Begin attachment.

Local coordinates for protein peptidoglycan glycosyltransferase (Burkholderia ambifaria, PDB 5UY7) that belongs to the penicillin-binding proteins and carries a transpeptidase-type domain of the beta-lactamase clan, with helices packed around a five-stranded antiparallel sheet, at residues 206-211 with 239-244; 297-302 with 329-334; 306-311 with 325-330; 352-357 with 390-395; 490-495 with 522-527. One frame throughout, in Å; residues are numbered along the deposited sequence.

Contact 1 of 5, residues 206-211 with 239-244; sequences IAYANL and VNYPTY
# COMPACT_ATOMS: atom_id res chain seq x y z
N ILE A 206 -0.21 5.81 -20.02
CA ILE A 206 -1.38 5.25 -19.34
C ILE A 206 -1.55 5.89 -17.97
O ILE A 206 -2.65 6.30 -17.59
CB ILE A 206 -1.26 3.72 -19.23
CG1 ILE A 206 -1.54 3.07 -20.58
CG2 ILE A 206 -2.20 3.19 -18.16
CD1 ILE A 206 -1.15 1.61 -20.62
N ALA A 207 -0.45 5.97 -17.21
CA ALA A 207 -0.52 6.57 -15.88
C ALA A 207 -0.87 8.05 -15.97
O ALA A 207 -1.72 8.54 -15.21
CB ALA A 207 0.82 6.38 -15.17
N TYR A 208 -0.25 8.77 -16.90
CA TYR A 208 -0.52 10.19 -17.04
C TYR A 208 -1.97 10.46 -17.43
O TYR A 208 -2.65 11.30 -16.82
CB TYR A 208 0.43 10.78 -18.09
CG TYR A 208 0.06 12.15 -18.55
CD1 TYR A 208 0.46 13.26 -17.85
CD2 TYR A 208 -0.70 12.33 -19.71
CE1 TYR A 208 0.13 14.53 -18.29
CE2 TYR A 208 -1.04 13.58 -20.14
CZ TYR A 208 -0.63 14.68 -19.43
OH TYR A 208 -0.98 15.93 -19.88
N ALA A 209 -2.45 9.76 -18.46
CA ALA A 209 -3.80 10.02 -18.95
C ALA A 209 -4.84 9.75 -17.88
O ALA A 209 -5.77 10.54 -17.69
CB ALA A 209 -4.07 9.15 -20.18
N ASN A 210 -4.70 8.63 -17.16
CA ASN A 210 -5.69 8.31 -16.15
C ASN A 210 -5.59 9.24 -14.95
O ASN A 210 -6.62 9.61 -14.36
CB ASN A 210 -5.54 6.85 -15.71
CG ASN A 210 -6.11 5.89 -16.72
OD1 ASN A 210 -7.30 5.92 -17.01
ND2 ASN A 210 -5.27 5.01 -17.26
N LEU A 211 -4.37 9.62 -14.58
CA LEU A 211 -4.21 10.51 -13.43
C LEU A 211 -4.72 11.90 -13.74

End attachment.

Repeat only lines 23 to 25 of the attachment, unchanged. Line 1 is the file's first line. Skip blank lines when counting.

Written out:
CD1 TYR A 208 0.46 13.26 -17.85
CD2 TYR A 208 -0.70 12.33 -19.71
CE1 TYR A 208 0.13 14.53 -18.29